See what The CEO's thought of Commodities, US Tax Reform and Heavy Industry this week

NAOS Asset Management

“Tax reform gives us the opportunity to be more competitive globally and to accelerate plans for the U.S. Some guiding themes are clear and consistent with how we've been investing — lower prices for customers, better wages and training for associates and investments in the future of our company, including in technology” Doug McMillon, CEO, Walmart

As part of the NAOS investment process, we pay particular attention to the comments made by company CEO’s and business leaders in order to gain a greater understanding of the current investment environment and key trends that may be emerging. Below are quotes from the week which in our view detail some of the most important and prominent industry trends and economic factors impacting their businesses.

Domestic Economy

“When people have this much money to spend on horses, rest assured the economy is doing absolutely fine” Gerry Harvey, Chairman, Harvey Norman

“When I look through the tick up in investment and investment expectations, plus the recent growth numbers, you can paint a story that 2018-19 looks better for Australians” Craig Drummond, CEO Medibank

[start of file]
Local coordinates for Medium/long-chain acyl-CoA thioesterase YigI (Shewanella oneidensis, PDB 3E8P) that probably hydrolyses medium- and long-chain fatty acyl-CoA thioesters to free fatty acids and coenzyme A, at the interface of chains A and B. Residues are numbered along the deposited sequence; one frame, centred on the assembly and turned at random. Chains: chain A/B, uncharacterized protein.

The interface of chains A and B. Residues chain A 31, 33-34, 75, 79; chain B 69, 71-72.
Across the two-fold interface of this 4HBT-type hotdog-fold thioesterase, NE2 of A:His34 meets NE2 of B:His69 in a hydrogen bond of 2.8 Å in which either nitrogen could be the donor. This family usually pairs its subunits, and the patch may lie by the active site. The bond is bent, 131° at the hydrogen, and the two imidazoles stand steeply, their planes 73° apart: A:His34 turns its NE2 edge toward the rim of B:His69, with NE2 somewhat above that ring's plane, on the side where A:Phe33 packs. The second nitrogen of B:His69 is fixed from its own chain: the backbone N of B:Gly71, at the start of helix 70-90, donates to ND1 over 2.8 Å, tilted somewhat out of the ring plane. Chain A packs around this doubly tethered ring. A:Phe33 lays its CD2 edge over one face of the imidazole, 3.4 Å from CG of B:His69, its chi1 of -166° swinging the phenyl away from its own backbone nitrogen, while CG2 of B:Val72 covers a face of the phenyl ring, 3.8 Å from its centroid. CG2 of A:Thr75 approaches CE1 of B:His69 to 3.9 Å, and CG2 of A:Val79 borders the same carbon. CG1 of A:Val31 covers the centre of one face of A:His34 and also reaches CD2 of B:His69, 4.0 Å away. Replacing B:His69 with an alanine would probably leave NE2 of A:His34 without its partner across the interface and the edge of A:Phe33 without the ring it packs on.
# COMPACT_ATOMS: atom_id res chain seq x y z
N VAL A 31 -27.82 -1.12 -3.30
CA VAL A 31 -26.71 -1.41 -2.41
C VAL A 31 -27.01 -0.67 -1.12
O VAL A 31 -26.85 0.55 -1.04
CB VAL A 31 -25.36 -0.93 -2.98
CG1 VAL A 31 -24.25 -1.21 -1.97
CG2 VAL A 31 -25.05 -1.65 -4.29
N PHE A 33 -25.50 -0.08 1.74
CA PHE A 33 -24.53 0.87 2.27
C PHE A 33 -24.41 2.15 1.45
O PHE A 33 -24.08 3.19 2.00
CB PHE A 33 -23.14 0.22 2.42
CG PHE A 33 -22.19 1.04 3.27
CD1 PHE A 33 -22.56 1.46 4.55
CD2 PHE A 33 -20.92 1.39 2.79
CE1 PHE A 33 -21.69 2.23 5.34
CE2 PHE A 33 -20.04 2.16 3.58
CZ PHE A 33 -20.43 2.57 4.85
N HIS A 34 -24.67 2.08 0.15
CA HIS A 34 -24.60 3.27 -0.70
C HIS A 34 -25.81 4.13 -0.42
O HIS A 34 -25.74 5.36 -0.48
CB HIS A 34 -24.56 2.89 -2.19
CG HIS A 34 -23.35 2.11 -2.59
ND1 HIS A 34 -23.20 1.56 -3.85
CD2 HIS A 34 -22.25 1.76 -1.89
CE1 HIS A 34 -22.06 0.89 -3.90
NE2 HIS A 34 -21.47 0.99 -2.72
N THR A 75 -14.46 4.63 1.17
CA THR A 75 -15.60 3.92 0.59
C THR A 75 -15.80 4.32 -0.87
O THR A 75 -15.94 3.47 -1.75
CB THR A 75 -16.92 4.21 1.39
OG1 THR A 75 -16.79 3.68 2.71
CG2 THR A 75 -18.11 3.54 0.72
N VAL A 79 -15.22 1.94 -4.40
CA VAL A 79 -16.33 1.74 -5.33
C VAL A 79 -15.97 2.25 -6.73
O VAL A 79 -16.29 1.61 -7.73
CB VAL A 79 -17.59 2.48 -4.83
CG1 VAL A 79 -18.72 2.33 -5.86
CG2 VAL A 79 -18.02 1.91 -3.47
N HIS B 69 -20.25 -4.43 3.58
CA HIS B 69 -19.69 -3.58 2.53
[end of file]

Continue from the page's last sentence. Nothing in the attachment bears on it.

Meat

“If this is the new level of supply, which is 5 to 6 per cent higher than this time last year, then to get prices up we have to continue to grow demand. That has worked well, it is just that supply growth has started to overtake demand growth” Andrew Spencer, CEO, Australian Pork Limited

“If you look at farm gate prices, beef and lamb have become very expensive and are at quite a different level to chicken and pork. But if you look at what happens on the shelves in the supermarkets, the differences aren't as apparent because the supermarkets do a lot of work in margin adjustment to try to keep the offering to their customers fairly consistent” Andrew Spencer, CEO, Australian Pork Limited

Heavy Industry*

“The concept that labour is the fault of the decline in industry is now being overcome by technology. As long as you have demand and you have products consumed in the country, these (heavy) industries are well placed because with new technology you can make them very competitive and compelling” Sanjeev Gupta, Founder, Liberty House Group

* Heavy industry is industry in which large machines are used to produce raw materials or to make large objects (source: Collins English Dictionary).

Mining Capital Expenditure

“I think the market is heating up, you are hearing about more projects in Australia…. We're seeing and hearing cost pressure more in the infrastructure space” Andrew Cole, MD, Oz Minerals

Oil & Gas